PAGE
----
The Internet of Things is cool, and semi-autonomous cars are cool. Putting them together is extra cool. But putting them together to enable former IndyCar driver, current co-owner of IndyCar team Schmidt Peterson Motorsports, and quadriplegic Sam Schmidt to race again is the highest level of cool.
Volunteers working at the tech company Arrow have been working on its SAM (Semi-Autonomous Motorcar) project for a few years now. Their goal was to take the latest in IoT innovations and enable Schmidt to actually drive again.
The latest iteration of the project is based on a stock, street-legal 2016 Corvette Z06 Stingray. The basics, like the engine and transmission, are unmodified. “Everything we’ve done is on top of what’s there,” said lead engineer Noel Marshal. The team did add a bar that can hold a six-point harness to keep Schmidt safe and securely in place as he races. “That’s the only mod you can see in the cockpit, besides cameras in your face,” she said in a phone interview.
The cameras in your face are how Schmidt is able to actually drive the car 100 percent on his own, according to the team. He wears a sunglasses-style headset with reflective markers. Four cameras mounted on the dash track the movements of his head and translate them into driving actions. The stock steering wheel is in place; you could turn off the IoT system housed in the trunk and drive it the usual way. But the team found that Schmidt was using the movement of the wheel as feedback. “He can see how quickly he’s turning into a curve,” Marshal said.
That’s crucial, because though Schmidt’s spinal cord was severely injured in a crash during a practice lap in 2000, he is still very much a race car driver. “We never had to tell Sam how to drive on a racing line,” said general Arrow engineer Ryan Hanson. “We never had to train him on how to take a turn. The way we developed our sensing system takes advantage of the training in his brain already.”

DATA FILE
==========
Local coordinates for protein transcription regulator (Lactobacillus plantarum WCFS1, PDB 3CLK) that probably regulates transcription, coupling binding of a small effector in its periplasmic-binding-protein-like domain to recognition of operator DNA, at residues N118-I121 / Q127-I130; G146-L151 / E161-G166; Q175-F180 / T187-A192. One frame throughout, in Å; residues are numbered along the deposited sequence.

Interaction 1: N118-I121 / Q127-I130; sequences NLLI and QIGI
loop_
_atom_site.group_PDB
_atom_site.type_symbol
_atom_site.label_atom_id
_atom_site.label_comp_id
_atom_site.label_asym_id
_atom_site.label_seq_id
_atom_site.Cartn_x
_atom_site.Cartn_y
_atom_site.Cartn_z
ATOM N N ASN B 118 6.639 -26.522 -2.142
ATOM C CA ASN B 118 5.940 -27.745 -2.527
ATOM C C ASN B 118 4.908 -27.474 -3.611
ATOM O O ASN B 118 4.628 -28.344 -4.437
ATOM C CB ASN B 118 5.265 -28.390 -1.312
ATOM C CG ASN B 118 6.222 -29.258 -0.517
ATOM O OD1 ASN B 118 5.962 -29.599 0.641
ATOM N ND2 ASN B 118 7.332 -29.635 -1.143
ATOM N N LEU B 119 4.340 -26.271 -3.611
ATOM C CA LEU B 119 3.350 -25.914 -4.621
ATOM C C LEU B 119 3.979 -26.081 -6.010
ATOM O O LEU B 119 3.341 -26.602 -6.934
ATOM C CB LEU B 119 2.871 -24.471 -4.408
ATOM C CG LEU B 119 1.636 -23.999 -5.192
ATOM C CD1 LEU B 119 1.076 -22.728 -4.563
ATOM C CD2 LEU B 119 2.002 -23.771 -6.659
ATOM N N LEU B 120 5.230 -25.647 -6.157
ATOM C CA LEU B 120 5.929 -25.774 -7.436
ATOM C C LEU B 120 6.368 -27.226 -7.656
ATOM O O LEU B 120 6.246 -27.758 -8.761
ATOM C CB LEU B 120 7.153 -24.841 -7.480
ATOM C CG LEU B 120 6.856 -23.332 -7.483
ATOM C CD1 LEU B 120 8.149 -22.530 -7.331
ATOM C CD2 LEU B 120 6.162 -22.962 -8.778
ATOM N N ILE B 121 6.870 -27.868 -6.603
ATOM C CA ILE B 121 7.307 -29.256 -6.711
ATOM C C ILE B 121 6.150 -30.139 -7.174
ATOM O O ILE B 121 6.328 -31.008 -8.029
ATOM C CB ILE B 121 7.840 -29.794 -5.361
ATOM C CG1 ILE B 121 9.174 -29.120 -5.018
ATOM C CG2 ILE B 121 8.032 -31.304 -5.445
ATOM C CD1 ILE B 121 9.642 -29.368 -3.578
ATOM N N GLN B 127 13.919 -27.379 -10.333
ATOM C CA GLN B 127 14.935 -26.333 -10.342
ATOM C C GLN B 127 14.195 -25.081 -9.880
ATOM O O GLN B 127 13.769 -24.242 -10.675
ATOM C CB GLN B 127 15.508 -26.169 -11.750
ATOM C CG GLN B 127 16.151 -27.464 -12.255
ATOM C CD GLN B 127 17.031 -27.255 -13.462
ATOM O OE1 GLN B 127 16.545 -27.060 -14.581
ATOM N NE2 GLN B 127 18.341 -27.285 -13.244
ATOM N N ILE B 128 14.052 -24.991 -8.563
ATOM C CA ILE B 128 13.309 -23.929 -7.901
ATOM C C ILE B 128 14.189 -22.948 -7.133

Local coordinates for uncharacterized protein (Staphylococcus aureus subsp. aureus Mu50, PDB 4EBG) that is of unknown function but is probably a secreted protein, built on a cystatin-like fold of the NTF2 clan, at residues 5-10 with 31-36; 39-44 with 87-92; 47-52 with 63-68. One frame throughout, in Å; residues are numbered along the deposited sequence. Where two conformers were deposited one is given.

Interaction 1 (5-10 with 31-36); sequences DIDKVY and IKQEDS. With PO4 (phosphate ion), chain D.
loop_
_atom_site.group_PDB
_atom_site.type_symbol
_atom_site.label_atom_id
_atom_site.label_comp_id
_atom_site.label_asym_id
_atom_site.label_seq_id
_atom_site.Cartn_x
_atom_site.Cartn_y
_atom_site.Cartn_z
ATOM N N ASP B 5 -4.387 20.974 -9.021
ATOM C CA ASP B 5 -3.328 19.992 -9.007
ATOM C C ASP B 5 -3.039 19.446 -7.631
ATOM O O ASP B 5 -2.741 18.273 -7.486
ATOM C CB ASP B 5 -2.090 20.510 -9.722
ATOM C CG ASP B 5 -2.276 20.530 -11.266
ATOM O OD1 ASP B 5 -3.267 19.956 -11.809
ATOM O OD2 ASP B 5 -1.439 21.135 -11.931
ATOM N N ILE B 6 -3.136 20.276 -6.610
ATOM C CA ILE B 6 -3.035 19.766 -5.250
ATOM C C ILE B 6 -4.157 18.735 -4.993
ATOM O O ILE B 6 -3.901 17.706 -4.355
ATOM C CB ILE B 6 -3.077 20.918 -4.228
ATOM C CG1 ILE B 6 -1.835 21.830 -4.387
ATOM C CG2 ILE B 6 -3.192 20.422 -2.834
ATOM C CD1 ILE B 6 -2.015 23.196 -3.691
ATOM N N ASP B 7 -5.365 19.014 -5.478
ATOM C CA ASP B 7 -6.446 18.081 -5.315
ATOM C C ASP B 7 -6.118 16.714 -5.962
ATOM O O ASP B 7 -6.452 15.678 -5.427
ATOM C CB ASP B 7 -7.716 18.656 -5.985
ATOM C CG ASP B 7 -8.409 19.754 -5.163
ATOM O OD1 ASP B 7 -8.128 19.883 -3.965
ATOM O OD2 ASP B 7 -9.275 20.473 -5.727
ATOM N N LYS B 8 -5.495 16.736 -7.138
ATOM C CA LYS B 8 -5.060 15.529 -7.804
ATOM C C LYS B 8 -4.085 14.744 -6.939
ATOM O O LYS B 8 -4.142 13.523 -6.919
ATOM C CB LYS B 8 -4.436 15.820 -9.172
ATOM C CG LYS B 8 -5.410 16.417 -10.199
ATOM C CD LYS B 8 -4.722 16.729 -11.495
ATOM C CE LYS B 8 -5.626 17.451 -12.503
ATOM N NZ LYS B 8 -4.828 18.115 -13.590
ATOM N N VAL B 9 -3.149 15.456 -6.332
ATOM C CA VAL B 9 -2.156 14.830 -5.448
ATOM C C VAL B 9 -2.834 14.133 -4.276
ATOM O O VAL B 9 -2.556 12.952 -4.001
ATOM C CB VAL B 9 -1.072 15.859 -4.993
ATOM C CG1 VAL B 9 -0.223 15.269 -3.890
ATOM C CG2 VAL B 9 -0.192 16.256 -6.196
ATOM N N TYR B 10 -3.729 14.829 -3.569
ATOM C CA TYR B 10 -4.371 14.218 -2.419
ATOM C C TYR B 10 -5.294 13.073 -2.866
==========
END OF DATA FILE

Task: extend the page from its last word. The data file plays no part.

That came to light early on in the SAM project, when the team thought it would be a good idea to use a path guidance system similar to the lane-keeping tech in some new cars so that if Schmidt drifted left or right, the car would bring him back to center. “As soon as we saw Sam drive on a simulator, we realized we can’t really do that with a racing line,” said applications Arrow engineer Grace Doepker with a laugh. “None of us are professional drivers, so we didn’t think about it.”
They also realized quickly that Schmidt needed a better way to control the gas and brake. Sometimes he wanted to hit it hard, and sometimes he needed to coast a bit, and that wasn’t working well in the previous iteration of SAM. “It was Sam’s idea to use a tube in the mouth,” said Doepker. “He can blow for gas and suck to brake.” It’s similar to the tube many quadriplegics use in their everyday lives, but this this one is a lot more detailed than most, Doepker said. “At first, I didn’t think that it would even work, but it did.” SAM 3.0 also got voice control, which allows Schmidt to start the car and put it into gear himself rather than having those tasks performed for him by the co-driver.
Schmidt does use a co-driver in the car, and lately it’s been Robbie Unser. There are drivers-ed-style mechanically linked gas, brake, and steering wheel on the passenger side of the Corvette. But the co-driver is acting as a racing coach as much as a safety measure for Schmidt.
“We’re not trying to set records with autonomous driving,” said Marshal, though Schmidt did reach 152 mph at Indianapolis Motor Speedway on May 18. “We’re not looking to compete or commercialize the technology. We look at it as trying to enable drivers. It’s an assistive set of technologies to put them back behind the wheel.”